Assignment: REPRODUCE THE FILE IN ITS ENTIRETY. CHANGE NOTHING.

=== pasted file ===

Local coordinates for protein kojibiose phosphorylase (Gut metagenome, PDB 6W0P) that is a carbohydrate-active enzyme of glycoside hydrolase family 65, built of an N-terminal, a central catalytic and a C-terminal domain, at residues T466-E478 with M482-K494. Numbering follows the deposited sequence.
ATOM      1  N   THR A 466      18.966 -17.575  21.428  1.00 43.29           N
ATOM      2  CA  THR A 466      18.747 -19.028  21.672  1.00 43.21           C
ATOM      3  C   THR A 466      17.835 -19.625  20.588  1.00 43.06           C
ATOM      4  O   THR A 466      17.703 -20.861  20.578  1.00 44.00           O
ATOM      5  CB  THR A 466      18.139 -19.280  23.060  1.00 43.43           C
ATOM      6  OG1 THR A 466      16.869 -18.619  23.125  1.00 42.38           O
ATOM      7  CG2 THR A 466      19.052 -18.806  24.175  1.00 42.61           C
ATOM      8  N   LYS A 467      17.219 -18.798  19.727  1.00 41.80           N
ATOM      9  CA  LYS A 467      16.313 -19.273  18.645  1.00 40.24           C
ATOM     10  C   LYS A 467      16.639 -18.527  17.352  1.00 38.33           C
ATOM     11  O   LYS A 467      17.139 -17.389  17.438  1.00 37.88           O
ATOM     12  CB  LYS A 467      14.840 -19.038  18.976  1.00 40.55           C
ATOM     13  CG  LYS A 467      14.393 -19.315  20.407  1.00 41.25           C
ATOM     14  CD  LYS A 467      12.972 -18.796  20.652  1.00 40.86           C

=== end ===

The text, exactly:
Local coordinates for protein kojibiose phosphorylase (Gut metagenome, PDB 6W0P) that is a carbohydrate-active enzyme of glycoside hydrolase family 65, built of an N-terminal, a central catalytic and a C-terminal domain, at residues T466-E478 with M482-K494. Numbering follows the deposited sequence.
ATOM      1  N   THR A 466      18.966 -17.575  21.428  1.00 43.29           N
ATOM      2  CA  THR A 466      18.747 -19.028  21.672  1.00 43.21           C
ATOM      3  C   THR A 466      17.835 -19.625  20.588  1.00 43.06           C
ATOM      4  O   THR A 466      17.703 -20.861  20.578  1.00 44.00           O
ATOM      5  CB  THR A 466      18.139 -19.280  23.060  1.00 43.43           C
ATOM      6  OG1 THR A 466      16.869 -18.619  23.125  1.00 42.38           O
ATOM      7  CG2 THR A 466      19.052 -18.806  24.175  1.00 42.61           C
ATOM      8  N   LYS A 467      17.219 -18.798  19.727  1.00 41.80           N
ATOM      9  CA  LYS A 467      16.313 -19.273  18.645  1.00 40.24           C
ATOM     10  C   LYS A 467      16.639 -18.527  17.352  1.00 38.33           C
ATOM     11  O   LYS A 467      17.139 -17.389  17.438  1.00 37.88           O
ATOM     12  CB  LYS A 467      14.840 -19.038  18.976  1.00 40.55           C
ATOM     13  CG  LYS A 467      14.393 -19.315  20.407  1.00 41.25           C
ATOM     14  CD  LYS A 467      12.972 -18.796  20.652  1.00 40.86           C